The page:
Director: Vintenite Minnelli
Elizabeth Taylor, Richard Burton, Eva Marie Saint, Charles Bronson, Robert Webber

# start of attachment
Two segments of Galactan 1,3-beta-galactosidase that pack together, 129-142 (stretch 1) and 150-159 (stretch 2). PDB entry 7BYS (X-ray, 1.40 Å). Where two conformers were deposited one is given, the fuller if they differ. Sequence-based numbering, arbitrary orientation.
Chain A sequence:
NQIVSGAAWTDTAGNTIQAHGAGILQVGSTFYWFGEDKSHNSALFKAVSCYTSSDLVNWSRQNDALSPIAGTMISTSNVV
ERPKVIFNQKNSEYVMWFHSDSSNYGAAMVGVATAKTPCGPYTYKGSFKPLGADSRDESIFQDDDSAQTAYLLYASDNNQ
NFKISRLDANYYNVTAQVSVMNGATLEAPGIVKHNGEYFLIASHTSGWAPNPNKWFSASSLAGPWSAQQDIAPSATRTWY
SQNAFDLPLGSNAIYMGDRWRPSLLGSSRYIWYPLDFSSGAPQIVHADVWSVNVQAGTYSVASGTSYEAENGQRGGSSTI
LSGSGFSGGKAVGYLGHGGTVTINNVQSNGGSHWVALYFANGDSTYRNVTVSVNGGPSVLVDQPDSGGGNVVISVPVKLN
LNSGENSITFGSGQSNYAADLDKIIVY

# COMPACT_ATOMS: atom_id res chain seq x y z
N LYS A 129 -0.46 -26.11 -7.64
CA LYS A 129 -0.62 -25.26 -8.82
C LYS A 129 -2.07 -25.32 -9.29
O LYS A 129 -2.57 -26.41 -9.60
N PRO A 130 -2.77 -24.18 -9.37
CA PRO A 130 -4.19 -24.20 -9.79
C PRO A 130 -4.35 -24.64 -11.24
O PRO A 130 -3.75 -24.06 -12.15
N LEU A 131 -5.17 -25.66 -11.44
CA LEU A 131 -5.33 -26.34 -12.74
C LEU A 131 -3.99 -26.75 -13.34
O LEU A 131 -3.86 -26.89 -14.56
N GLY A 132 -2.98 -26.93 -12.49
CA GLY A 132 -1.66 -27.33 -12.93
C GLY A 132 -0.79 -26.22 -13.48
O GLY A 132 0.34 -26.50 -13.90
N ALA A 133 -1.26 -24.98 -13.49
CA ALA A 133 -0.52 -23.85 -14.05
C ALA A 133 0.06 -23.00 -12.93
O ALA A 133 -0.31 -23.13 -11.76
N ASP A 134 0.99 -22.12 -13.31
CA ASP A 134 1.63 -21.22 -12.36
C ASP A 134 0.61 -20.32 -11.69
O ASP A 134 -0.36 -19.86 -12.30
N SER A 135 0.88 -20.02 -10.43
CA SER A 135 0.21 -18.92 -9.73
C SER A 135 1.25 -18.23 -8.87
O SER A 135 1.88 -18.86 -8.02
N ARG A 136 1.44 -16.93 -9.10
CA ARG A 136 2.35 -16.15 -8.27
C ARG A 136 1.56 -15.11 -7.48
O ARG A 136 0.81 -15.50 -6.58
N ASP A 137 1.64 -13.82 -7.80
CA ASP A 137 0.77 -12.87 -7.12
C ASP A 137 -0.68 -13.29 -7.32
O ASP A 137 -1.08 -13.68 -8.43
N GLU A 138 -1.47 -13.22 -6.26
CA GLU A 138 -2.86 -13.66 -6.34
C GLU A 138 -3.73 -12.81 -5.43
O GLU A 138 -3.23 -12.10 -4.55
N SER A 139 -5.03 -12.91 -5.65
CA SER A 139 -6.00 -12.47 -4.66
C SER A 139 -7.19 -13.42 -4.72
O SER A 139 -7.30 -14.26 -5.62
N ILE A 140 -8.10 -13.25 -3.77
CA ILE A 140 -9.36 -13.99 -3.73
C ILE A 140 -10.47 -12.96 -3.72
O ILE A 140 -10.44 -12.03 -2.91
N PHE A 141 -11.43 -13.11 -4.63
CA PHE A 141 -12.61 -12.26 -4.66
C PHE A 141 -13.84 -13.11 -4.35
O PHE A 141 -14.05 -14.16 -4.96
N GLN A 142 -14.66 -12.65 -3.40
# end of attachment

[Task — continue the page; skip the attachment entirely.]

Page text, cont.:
This film was designed to take advantage of public curiosity about the recent marriage of Elizabeth Taylor and Richard Burton, who were kind of the Bragelina of the 1960's. Their star power were enough to make this picture a hit at the box office. Here, Taylor plays a free-spirited beatnik artist and single mother. She lives on the beach in a glamorous "shack" and makes a living as an artist while raising her son. Very touching. Her son, played by Morgan Mason, gets into trouble and winds up being sent to a religious boarding school. The school is run by the Reverend Richard Burton, along with his pretty and supportive but staid wife, Eva Marie Saint. Well, Burton is going through a mid-life crisis and it comes to fruition when he first meets Taylor and is taken by her heavy make-up and "look at my breasts" wardrobes. So he visits her home to help her keep tabs on her son's progress at school and meets some of her beatnik friends, including Charles Bronson, absurdly cast as a hippie sculptor. What happens then? Well, after taking forever to set up the story, Taylor and Burton fall in love and have an affair, to the surprise of no one. In the process, we are treated to the majestic Big Sur beaches and beautiful music, including the Oscar-winning theme song "The Shadow of Your Smile." In fact, the music and seascapes are more interesting than the story and characters, who just talk everything to death while the story drags on in predictable fashion. This would have been a better coffee table book than motion picture. My recommendation? Watch the opening credits and closing credits, which are by far the best parts of the movie.